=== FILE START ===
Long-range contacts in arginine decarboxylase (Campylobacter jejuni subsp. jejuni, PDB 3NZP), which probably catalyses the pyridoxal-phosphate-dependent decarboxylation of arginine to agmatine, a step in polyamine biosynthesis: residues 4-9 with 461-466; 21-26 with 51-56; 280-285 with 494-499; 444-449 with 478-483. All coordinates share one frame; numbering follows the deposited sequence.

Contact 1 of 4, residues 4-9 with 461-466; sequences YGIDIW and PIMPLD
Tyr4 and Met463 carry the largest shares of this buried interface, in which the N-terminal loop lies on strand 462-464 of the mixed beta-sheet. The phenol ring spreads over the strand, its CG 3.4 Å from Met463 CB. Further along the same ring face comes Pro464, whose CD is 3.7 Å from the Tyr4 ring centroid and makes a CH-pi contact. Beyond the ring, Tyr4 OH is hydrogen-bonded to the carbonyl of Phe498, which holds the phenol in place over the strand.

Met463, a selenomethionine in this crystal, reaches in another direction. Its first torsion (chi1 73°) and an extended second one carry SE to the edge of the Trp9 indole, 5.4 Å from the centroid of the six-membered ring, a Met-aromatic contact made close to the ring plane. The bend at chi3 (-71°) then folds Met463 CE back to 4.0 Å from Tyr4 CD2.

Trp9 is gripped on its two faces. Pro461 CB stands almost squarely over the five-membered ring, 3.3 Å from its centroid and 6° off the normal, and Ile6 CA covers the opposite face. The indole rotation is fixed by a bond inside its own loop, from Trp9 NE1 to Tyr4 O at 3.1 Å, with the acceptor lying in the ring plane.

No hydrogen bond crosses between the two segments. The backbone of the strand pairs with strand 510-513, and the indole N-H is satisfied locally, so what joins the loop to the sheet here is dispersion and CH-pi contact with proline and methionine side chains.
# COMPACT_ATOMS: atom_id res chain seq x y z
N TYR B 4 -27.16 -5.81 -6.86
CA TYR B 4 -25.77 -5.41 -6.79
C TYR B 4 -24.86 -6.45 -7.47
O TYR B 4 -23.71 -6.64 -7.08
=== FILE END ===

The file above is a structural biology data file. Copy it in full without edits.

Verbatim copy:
Long-range contacts in arginine decarboxylase (Campylobacter jejuni subsp. jejuni, PDB 3NZP), which probably catalyses the pyridoxal-phosphate-dependent decarboxylation of arginine to agmatine, a step in polyamine biosynthesis: residues 4-9 with 461-466; 21-26 with 51-56; 280-285 with 494-499; 444-449 with 478-483. All coordinates share one frame; numbering follows the deposited sequence.

Contact 1 of 4, residues 4-9 with 461-466; sequences YGIDIW and PIMPLD
Tyr4 and Met463 carry the largest shares of this buried interface, in which the N-terminal loop lies on strand 462-464 of the mixed beta-sheet. The phenol ring spreads over the strand, its CG 3.4 Å from Met463 CB. Further along the same ring face comes Pro464, whose CD is 3.7 Å from the Tyr4 ring centroid and makes a CH-pi contact. Beyond the ring, Tyr4 OH is hydrogen-bonded to the carbonyl of Phe498, which holds the phenol in place over the strand.

Met463, a selenomethionine in this crystal, reaches in another direction. Its first torsion (chi1 73°) and an extended second one carry SE to the edge of the Trp9 indole, 5.4 Å from the centroid of the six-membered ring, a Met-aromatic contact made close to the ring plane. The bend at chi3 (-71°) then folds Met463 CE back to 4.0 Å from Tyr4 CD2.

Trp9 is gripped on its two faces. Pro461 CB stands almost squarely over the five-membered ring, 3.3 Å from its centroid and 6° off the normal, and Ile6 CA covers the opposite face. The indole rotation is fixed by a bond inside its own loop, from Trp9 NE1 to Tyr4 O at 3.1 Å, with the acceptor lying in the ring plane.

No hydrogen bond crosses between the two segments. The backbone of the strand pairs with strand 510-513, and the indole N-H is satisfied locally, so what joins the loop to the sheet here is dispersion and CH-pi contact with proline and methionine side chains.
# COMPACT_ATOMS: atom_id res chain seq x y z
N TYR B 4 -27.16 -5.81 -6.86
CA TYR B 4 -25.77 -5.41 -6.79
C TYR B 4 -24.86 -6.45 -7.47
O TYR B 4 -23.71 -6.64 -7.08